I have to confess that I had a lot of prejudices against Americans before I came to your country this summer. I was wondering if I would stand three months of egoistic, self-centered, arrogant, loud and shallow people…Yes, I confess it was stupid of me, because I have seldom met so many humble, critical towards their government, loving, caring, listening and radically nonviolent people in any country. Okay, I did not meet the average Joe, but if the people in the peace movement are as fantastic as the people I met you should be proud of it. Living in the most powerful militaristic empire in the world history you have a mighty challenge ahead of you, which I am sure you are all too well aware of. But don’t forget that you also have probably the best access to nonviolence in the world. I have not found any other country where you can study nonviolence at university. You have a mighty tradition of nonviolence in your history, everything from nonviolence actions in the independence movement to the civil rights movement and today’s Iraq war resistance. I think that you probably have to use the whole spectrum of nonviolence methods to be able to challenge the powers of war. But it is not only up to you Americans to change the US. We on the outskirts of the empire also have a chunk of the responsibility. Sweden could for starters stop selling weapons to the US which are used in Iraq (the Swedish antitank AT4 and the antitank Carl Gustav weapon are especially popular in the American army). Many Americans were surprised when I told them the fact that the supposedly peaceful country Sweden was one of the largest weapon exporters in the world. You Americans surprised me over the fact that the US, in spite of having a strong economy and highly advanced technology, does not have things that any other advanced democracy take for granted, like a decent healthcare system available for all, a well functioning rail way system, a multi party parliamentarian system and free university education. When I heard how big percentage of the US national budget that is spent on the military I could hardly believe it! I would have believed it if it was a dictatorship like North Korea but the US!? Sweden spends about 3 % of the national budget on the military and I think that is way too much.

I feel so grateful for everything I have learned and received from the American peace movement. I look forward to work with you all with the end goal in clear site: the abolition of war and God’s kingdom on earth. I really believe we can reach it if we all work together with the powerful tool of nonviolence.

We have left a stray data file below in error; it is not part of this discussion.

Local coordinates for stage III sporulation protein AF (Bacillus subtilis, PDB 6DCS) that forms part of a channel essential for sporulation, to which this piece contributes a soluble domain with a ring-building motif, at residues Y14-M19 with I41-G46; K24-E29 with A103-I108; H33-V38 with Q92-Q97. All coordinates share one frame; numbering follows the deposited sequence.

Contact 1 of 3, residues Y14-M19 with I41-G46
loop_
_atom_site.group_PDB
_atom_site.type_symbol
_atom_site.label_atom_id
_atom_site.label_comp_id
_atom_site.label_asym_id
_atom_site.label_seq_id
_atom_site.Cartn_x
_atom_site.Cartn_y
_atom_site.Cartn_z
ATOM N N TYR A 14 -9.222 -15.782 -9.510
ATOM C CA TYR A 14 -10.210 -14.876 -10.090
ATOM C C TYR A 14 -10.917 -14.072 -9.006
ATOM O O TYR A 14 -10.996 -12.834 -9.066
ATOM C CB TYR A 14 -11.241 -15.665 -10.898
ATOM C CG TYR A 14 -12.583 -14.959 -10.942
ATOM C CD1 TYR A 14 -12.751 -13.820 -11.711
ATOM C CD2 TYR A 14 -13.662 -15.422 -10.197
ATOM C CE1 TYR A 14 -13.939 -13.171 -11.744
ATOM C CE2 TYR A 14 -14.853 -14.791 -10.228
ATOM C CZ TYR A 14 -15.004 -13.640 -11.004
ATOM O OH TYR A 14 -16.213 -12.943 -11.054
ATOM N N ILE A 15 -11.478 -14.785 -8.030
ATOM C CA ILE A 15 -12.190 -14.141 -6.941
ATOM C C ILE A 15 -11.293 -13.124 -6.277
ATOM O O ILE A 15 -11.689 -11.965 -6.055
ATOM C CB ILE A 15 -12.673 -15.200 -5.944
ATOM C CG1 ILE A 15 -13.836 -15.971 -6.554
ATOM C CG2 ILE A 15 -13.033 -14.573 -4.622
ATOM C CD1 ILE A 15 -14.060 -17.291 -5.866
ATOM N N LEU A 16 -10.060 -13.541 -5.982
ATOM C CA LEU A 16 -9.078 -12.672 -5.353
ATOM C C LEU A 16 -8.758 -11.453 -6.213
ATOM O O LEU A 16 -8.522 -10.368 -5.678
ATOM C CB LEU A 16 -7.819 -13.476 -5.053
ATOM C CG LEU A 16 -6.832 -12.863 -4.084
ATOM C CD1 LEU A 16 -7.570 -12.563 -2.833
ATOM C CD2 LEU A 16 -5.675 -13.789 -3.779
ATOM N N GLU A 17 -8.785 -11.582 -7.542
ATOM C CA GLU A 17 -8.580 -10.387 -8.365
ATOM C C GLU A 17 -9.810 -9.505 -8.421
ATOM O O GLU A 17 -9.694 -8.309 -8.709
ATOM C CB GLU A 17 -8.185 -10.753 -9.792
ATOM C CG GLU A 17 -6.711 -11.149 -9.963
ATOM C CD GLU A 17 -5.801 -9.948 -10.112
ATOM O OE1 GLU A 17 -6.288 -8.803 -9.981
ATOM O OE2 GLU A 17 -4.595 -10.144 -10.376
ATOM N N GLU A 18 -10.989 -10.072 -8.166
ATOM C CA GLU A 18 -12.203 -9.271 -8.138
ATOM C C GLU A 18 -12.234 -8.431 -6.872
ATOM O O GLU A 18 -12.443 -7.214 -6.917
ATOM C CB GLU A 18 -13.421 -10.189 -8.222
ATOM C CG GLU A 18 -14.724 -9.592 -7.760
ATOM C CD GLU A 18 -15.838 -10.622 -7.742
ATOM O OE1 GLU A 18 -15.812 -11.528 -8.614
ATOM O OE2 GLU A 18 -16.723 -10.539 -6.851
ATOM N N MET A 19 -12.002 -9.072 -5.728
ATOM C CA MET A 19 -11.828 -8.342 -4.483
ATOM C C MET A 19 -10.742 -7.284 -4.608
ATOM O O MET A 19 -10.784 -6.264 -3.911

peace, Martin

Friday, August 10, 2007

A transformative training

I am in my third week of nonviolence training with Christian Peacemaker Teams (CPT). Even though I have been doing nonviolence trainings in my work for SweFOR for about six years, I still learn a lot every day of this training. The training is intensive in numerous ways. The number of hours of work every day is heavy in itself. We go from 8.15 a.m. to around 9.00 p.m. most days with (nearly) one day off each week. It is also intense thematically, especially this week when we have practiced how to dodge bullets and avoid kidnappings, and reflected on risking death on our CPT work in other countries. Yesterday we talked about sexism and about the privilege that I take for granted as a man, and what it takes to let go of those privileges. Today we talked about undoing racism and again I realized even more the unfair privileges I have as young white Swedish educated heterosexual man. It was rather difficult to realize how much responsibility that gives me to change. I have my work cut out for me! What adds extra spice to the training is also that we don’t just talk about nonviolence, we actually do nonviolence actions during the training. We have performed two direct actions in the training, both of them involving civil disobedience. I have never included actual nonviolent actions in the training, so that was a new and exciting thing for me. You can find two CPTNet (CPT’s e-mail service to which you can subscribe via www.cpt.org) reports on our two actions below. I wish that I would have had more time to be able to update you on all the fantastic people I have met this summer and all that I have learned. If I have the opportunity to meet you, I will tell you more if you’re interested. If you want to see some of my trip I invite you to go to:

or to my friend Joshua’s pictures from the CPT training:


August 8, 2007

EDINA, MN: Eight Arrested for Delivering Roses to Alliant Tech Headquarters on Hiroshima Day
On Monday, August 6, approximately 40 people gathered at the headquarters of Alliant Techsystems, Inc. (ATK) in Edina, MN to prayerfully commemorate all who died in the bombings of Hiroshima and Nagasaki 62 years ago, and those who have suffered the effects of Depleted Uranium (DU) poisoning in recent years.